The study recognised that although ‘a single case of caste discrimination or harassment proves that it exists … legislation to address a single case is rare. Therefore, if any cases of caste discrimination or harassment were identified, the study needed to provide some indication of whether these were isolated cases or not. Within this study, this could only be done qualitatively, drawing on the evidence in the literature, from discussions with interested parties and experts and from the qualitative interviews. Quantifying the extent of caste discrimination would require a representative survey.’ (11) This methodological limitation also meant that no evidence of indirect caste discrimination could be produced. The absence of concrete quantitative data was perhaps one reason why the government and the Commons dithered over the extension of the protection of Equality Act to caste.
Even the limited qualitative evidence unearthed by the 2010 study, along with plausible surmises based on the salience of caste in the subcontinent, caste’s close connection with cultural identity and the enthusiasm with which some migrant communities seek to preserve cultural distinction, suggest that caste-based discrimination is likely to be a significant phenomenon in certain sections of the South Asian population living in the UK. Furthermore, the web of personal, social and professional interactions and relationships is likely to be denser and stronger within a minority ethnic group living in a multicultural society. Caste discrimination can have a pervasive effect on many significant aspects of the life of a ‘low’ caste person living in a largely South Asian neighbourhood—where the local schools, workplaces, places of worship, shops, restaurants and hotels are likely to have a substantial South Asian presence—even though only 5% of the British population is potentially caste-conscious. To such caste-burdened individuals, it is little solace that the rest of the population is indifferent to caste. The relevant experiences of a dalit girl from Birmingham are far more likely to resonate with that of a black man in inner city London than to that of Wendy, wherever she might be from. The issue of caste discrimination in the UK highlights the need to protect even those characteristics that are salient only within particular sub-groups in a given society.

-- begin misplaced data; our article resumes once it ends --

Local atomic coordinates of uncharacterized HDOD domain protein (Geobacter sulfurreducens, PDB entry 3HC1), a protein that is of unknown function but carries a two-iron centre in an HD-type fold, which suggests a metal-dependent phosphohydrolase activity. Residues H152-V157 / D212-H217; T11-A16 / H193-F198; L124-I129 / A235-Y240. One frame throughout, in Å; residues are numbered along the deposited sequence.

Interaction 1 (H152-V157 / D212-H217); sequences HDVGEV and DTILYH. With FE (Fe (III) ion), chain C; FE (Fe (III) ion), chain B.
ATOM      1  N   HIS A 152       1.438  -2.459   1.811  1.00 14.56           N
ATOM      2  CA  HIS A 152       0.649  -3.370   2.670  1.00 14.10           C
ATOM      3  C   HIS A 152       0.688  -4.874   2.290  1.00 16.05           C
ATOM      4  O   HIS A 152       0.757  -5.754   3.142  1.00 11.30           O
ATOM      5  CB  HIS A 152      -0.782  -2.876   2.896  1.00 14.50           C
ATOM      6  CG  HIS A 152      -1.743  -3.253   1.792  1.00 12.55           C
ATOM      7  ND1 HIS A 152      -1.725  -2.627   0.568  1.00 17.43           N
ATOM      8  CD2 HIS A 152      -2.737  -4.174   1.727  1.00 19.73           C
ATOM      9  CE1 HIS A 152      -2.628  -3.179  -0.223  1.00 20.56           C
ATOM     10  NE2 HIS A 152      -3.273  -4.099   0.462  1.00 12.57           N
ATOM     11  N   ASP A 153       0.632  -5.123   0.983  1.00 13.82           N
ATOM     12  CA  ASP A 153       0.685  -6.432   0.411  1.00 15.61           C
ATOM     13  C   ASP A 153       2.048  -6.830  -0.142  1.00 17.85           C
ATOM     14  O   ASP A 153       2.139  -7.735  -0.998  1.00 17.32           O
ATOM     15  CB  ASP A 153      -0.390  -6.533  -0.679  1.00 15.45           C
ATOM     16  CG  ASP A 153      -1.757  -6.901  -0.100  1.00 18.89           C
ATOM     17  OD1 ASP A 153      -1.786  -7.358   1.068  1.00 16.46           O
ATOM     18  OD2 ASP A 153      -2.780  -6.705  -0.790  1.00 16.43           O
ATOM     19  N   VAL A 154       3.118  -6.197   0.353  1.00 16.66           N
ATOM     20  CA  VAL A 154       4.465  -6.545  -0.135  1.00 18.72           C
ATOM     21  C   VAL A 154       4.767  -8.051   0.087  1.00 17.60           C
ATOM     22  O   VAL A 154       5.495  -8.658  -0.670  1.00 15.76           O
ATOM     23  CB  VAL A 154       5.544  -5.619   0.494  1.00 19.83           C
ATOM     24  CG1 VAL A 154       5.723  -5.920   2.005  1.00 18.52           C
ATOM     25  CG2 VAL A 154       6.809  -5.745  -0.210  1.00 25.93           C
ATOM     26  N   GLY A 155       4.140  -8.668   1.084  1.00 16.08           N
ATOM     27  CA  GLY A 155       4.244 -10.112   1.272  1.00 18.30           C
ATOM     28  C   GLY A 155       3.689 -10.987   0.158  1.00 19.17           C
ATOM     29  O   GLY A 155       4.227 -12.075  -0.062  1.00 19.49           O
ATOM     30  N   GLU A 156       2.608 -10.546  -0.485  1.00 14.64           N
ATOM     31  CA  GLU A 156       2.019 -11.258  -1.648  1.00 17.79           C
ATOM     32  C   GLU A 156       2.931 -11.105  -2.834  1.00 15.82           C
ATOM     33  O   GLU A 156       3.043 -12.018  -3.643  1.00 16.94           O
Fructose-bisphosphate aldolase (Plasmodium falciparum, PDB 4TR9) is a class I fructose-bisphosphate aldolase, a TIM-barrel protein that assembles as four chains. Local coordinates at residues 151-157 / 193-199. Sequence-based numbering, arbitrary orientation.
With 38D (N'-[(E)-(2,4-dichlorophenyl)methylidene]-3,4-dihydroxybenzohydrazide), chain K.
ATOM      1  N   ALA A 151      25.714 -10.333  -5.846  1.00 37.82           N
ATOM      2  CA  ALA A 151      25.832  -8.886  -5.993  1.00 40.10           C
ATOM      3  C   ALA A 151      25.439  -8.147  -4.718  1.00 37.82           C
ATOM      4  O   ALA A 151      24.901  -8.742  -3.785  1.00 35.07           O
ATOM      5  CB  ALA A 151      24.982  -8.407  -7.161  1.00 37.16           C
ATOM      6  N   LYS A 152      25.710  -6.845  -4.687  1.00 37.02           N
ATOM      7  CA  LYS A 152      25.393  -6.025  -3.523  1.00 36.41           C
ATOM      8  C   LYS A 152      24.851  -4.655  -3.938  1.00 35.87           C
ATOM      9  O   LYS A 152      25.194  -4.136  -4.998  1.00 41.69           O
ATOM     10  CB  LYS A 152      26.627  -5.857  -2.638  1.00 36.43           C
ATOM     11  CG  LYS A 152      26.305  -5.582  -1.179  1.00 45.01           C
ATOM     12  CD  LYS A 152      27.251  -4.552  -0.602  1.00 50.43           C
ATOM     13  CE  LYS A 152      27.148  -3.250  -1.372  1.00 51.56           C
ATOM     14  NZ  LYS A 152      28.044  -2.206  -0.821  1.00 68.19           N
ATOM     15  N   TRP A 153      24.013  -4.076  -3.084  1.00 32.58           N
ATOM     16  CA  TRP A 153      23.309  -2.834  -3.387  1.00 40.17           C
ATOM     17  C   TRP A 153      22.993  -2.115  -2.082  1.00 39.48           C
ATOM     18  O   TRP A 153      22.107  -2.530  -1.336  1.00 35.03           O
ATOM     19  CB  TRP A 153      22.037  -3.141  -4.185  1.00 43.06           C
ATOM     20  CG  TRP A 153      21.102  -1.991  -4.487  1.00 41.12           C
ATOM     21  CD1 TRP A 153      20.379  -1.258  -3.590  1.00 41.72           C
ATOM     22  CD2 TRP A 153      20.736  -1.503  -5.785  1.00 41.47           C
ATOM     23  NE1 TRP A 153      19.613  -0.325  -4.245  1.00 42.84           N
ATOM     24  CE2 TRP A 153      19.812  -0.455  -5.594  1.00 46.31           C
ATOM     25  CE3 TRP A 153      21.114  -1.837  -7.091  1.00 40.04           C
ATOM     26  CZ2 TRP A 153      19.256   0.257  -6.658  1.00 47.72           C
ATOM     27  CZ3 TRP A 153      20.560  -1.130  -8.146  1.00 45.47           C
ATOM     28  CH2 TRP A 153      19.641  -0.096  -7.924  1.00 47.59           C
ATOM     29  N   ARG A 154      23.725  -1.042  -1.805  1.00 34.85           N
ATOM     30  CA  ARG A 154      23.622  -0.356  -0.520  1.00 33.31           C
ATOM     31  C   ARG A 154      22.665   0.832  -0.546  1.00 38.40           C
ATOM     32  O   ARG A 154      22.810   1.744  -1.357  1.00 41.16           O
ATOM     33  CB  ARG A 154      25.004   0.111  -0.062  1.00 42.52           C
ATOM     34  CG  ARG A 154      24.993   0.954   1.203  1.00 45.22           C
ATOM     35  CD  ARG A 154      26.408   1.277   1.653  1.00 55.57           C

In the absence of good quantitative evidence, Parliament has done well to be guided by the available qualitative evidence and plausible surmises and prohibit caste discrimination (even if only tentatively and temporarily)—for the cost of inaction is likely to be greater. More concrete and comprehensive data is necessary to determine whether treating caste as an aspect of race is appropriate. It may turn out that our surmises were mistaken and the qualitative data inadequate. On the other hand, future research could buttress our commitment to deal with caste discrimination in the UK and require further action.
It may turn out that caste’s particular impact on the marital and religious lives of people requires a rethink of antiperfectionist liberal assumptions about the necessary distance between the state and certain areas of private life. Caste is likely to intersect with race and religion to a significant degree, and caste discrimination could be compounded by discrimination based on sex, disability and marital status. Although section 14 of the Equality Act recognises discrimination based on a combination of two grounds, it may not be adequate to capture the various ways in which caste interacts with other protected grounds. Given caste’s strong connection with an unprotected ground—vegetarianism—the law may need to consider whether distinctions based on food preference amount to indirect caste discrimination.
Instead of being an outlier among grounds protected by discrimination law, caste (like disability before it) may bring new insights to our understanding of the concept of discrimination—insights that may well benefit groups carrying the burdens of other forms of discrimination too.
Tarun Khaitan is a Fellow in Law, Wadham College, University of Oxford.
Suggested citation: T. Khaitan, ‘Caste as Race—A Welcome First Step’ U.K. Const. L. Blog (10th May 2013) (available at http://ukconstitutionallaw.org).